The moment of truth has arrived. You are ready to evaluate the ROI on your customer advocacy program. What metrics have you identified as your barometer for success?
If you use any one of the many reference management software tools available, you may benefit from the efficiency of creating many of your reporting metrics with a few clicks.
With a reference management tool, you can measure the following:
- Revenue impact through customer references, including closed/won deals.
- Increase in # of customers recruited into your program
- Increase in customer participation in your program activities. Measured year over year – do you have more customers wanting to share their story publicly or more customers engaging in PR opportunities, for example?
- Increase in the # of customer success stories, quotes, press releases produced
- Internal user adoption of the program and tool is trending up
Outside of a reference management tool but still within reach of measuring are:
- Top brands/logos on your company’s website
- Boosted social media stats about your brand
There are other metrics that you can evaluate as well but may be outside the scope of your tool or department but still measurable against your program efforts:
- Increase in renewal rates
- Improvement in Net Promoter Survey scores
- Increase in positive product reviews on third party sites
- Increase in brand recognition
From my own experience in leading a global customer reference and advocacy program, we established annual program goals that rolled up to the CMO’s goals. These goals consisted of top brands newly participating in our program for advocacy type activities, like a success story, blog, speak with the media, use of logo on our company’s website. We provided quarterly updates on performance to a CMO dashboard. We also provided monthly updates to sales on revenue influenced, deals closed/won and new customers joining our program.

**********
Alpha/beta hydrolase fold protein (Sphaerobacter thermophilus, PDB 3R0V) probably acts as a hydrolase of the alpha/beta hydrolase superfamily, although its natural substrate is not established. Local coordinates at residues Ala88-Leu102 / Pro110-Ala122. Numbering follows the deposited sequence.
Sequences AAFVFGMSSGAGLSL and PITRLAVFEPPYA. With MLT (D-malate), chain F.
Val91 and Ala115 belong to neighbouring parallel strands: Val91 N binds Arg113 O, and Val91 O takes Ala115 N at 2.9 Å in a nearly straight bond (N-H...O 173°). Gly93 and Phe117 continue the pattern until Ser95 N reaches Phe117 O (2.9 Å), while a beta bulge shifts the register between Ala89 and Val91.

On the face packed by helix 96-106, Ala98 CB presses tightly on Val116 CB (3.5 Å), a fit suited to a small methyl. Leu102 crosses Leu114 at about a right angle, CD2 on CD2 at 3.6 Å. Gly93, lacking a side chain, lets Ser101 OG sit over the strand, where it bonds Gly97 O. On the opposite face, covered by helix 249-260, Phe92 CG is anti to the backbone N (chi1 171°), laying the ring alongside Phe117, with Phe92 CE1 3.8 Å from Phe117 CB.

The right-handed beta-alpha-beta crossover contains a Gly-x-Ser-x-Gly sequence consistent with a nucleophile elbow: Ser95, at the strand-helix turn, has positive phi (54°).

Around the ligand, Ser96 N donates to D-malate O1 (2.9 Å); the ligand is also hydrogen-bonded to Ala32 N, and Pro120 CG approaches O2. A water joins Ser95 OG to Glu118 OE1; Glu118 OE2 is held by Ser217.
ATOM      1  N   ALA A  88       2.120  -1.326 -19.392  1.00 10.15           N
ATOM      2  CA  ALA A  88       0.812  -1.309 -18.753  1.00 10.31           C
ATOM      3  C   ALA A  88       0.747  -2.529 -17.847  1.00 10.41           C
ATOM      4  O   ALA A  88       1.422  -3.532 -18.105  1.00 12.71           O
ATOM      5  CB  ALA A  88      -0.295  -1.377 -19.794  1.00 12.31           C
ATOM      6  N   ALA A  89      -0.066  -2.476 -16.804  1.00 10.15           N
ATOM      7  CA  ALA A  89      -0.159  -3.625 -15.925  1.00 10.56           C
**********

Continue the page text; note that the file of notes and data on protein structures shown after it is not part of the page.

We leveraged technology as much as possible and integrated workflow processes within the reference management tool to SFDC to track reference requests made by sales for an opportunity and to nominate a contact within SFDC into our program for follow up by our team, for example.
The results? We could accurately demonstrate revenue influence from reference requests, including closed/won deals, new top brands in our program, new logos and customer success stories on our company’s website, advocates’ participation in all the activities our program offered and how we fit into the overall sales and marketing strategy for customer engagement.
If you would like to discuss this topic further or have some questions that you’d like to have answered on similar challenges your organization is trying to solve, please feel free to contact me at firstname.lastname@example.org.